Friday, February 24
Saturday, February 25
Sunday, February 26
Monday, February 27
Tuesday, February 28
Wednesday, February 29
Thursday, March 1
Then later tonight, the Moon's dark limb covers 3rd-magnitude Zeta Tauri for the Northeast and much of the Midwest. Some times: Toronto, 1:25 a.m. EST; Washington, DC, 1:36 a.m. EST; Chicago, 12:39 a.m. CST; Winnipeg, 12:16 a.m. CST. More times.
Friday, March 2
Saturday, March 3
Want to become a better amateur astronomer? Learn your way around the constellations. They're the key to locating everything fainter and deeper to hunt with binoculars or a telescope.
For an easy-to-use constellation guide covering the whole evening sky, use the big monthly map in the center of each issue of Sky & Telescope, the essential magazine of astronomy. Or download our free Getting Started in Astronomy booklet (which only has bimonthly maps).
Once you get a telescope, to put it to good use you'll need a detailed, large-scale sky atlas (set of charts). The standards are the little Pocket Sky Atlas, which shows stars to magnitude 7.6; the larger and deeper Sky Atlas 2000.0 (stars to magnitude 8.5); and the even larger Uranometria 2000.0 (stars to magnitude 9.75). And read how to use sky charts effectively.
You'll also want a good deep-sky guidebook, such as Sue French's new Deep-Sky Wonders collection (which includes its own charts), Sky Atlas 2000.0 Companion by Strong and Sinnott, the bigger Night Sky Observer's Guide by Kepple and Sanner, or the classic if dated Burnham's Celestial Handbook.
Can a computerized telescope replace charts? I don't think so — not for beginners, anyway, and especially not on mounts that are less than top-quality mechanically. As Terence Dickinson and Alan Dyer say in their Backyard Astronomer's Guide, "A full appreciation of the universe cannot come without developing the skills to find things in the sky and understanding how the sky works. This knowledge comes only by spending time under the stars with star maps in hand."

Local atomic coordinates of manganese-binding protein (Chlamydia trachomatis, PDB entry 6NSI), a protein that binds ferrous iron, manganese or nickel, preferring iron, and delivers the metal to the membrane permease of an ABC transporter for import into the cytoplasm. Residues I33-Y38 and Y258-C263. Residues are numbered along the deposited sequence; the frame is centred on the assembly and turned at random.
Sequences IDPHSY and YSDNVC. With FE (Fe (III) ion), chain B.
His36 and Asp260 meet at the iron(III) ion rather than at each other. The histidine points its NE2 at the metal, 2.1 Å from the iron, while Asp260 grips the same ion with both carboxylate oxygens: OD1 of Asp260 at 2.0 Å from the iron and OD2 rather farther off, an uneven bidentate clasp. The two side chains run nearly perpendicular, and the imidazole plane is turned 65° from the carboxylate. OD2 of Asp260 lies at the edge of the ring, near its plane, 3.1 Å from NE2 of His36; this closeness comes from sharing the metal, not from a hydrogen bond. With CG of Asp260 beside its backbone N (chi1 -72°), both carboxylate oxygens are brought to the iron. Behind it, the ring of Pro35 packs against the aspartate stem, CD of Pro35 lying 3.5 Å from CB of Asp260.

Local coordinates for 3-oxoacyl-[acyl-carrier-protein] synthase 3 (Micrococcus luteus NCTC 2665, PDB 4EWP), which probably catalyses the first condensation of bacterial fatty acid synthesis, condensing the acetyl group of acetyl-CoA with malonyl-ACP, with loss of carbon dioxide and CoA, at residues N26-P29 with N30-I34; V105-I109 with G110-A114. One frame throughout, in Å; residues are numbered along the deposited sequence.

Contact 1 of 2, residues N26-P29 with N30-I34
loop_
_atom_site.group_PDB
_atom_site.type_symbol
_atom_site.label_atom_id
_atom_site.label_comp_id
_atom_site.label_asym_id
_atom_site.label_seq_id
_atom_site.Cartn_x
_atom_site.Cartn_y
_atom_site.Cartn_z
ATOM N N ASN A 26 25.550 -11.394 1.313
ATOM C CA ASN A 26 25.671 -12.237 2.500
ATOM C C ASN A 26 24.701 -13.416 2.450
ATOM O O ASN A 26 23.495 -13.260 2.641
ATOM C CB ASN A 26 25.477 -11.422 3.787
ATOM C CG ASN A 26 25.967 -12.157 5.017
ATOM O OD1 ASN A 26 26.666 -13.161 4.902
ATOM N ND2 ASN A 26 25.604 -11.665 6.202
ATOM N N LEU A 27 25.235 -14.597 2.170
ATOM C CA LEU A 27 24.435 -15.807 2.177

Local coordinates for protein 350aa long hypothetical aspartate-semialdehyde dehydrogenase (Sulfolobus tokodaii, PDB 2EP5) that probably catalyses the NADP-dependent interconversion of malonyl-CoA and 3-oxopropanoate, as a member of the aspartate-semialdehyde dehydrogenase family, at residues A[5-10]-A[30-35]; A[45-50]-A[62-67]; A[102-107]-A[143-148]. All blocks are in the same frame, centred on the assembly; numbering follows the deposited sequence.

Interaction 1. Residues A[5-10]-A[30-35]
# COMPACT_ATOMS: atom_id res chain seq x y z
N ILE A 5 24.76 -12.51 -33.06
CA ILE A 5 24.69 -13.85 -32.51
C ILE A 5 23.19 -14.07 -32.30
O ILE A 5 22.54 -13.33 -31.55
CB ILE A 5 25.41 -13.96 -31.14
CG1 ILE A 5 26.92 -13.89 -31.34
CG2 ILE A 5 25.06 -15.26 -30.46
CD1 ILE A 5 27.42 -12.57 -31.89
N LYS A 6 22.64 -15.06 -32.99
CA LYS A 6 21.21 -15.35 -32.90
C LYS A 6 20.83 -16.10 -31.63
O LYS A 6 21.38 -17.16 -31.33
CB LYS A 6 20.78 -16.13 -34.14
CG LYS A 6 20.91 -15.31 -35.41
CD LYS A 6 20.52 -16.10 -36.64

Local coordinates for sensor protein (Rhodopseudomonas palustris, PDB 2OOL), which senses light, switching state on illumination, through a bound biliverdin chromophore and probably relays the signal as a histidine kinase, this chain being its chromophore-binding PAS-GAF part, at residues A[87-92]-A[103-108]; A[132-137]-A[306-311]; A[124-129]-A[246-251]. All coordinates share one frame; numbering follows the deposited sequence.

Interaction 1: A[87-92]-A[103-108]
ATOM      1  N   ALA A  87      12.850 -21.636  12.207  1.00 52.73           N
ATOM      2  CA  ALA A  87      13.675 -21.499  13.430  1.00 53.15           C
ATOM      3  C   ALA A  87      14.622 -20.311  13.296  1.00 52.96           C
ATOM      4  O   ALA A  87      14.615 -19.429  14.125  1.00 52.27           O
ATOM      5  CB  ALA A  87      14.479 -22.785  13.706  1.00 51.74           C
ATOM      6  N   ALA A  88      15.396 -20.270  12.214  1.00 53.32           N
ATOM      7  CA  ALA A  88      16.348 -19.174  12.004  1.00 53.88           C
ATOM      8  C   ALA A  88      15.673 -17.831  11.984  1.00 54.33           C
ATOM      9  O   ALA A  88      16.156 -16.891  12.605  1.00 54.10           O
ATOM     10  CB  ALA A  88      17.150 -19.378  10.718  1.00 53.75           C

This Week's Planet Roundup
Mercury (about magnitude –1.0) is emerging into its best evening apparition of 2012. As the afterglow of sunset fades in the west, look for Mercury far to the lower right of bright Venus.
Venus and Jupiter (magnitudes –4.2 and –2.2) are the two bright “Evening Stars” shining in the southwest to west during and after dusk. Venus is the brighter, lower one. Watch Jupiter closing in on it by 1° every day! The gap between them narrows this week from 17° to 10°. These are the two brightest celestial objects after the Sun and Moon.
In a telescope, Venus is a brilliant white gibbous disk 18 arcseconds tall and 65% sunlit. Jupiter shows a much lower surface brightness, being farther from the Sun, but it's bigger: 36 arcseconds wide.
Mars (about magnitude –1.2, in western Leo) is nearing its March 3rd opposition. It rises bright fire-orange in the east during twilight and dominates the eastern sky after dark. The star to its left or lower left is Denebola, the tail of Leo. Mars shines highest in the south, in best telescopic view, around midnight or 1 a.m.
In a telescope Mars has grown to 13.7 or 13.8 arcseconds wide, basically identical to the 13.9″ it will display when it's nearest to Earth March 5th.
Saturn (magnitude +0.5, in Virgo) rises in the east around 10 p.m. and shines highest in the south around 3 or 4 a.m. Spica, a little fainter at magnitude +1.0 (and bluer), is 7° to Saturn's right or upper right. Saturn's rings are tilted a generous 15° from our line of sight, the most open the rings have appeared since 2007.
Uranus is disappearing into the sunset.
Neptune is hidden behind the glare of the Sun.
All descriptions that relate to your horizon — including the words up, down, right, and left — are written for the world's mid-northern latitudes. Descriptions that also depend on longitude (mainly Moon positions) are for North America. Eastern Standard Time (EST) equals Universal Time (also known as UT, UTC, or GMT) minus 5 hours.
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